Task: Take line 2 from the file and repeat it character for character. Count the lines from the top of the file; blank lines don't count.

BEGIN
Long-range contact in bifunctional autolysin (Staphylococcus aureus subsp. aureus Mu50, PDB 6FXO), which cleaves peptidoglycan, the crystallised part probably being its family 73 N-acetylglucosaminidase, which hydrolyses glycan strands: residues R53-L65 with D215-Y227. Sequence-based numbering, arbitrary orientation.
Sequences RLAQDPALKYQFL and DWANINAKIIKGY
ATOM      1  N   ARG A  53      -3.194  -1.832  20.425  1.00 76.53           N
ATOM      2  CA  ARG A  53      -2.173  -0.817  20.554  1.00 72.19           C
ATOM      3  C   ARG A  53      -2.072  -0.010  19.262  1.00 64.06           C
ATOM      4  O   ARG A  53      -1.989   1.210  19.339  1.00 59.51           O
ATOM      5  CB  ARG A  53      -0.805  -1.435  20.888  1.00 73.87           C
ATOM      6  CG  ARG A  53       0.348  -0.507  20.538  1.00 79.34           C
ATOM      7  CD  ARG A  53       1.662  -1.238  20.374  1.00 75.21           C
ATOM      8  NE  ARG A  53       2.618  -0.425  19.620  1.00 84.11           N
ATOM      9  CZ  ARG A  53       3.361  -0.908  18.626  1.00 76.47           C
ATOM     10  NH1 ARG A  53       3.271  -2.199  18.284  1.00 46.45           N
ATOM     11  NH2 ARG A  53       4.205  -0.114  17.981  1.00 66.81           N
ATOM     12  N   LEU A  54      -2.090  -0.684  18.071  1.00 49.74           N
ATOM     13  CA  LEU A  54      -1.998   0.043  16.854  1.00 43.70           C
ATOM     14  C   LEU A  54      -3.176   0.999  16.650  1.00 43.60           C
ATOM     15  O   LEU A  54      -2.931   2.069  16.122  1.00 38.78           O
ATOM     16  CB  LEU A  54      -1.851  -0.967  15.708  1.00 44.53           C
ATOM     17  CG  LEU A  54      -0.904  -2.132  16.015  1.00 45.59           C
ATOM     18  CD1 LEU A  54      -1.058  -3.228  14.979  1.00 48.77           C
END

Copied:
Sequences RLAQDPALKYQFL and DWANINAKIIKGY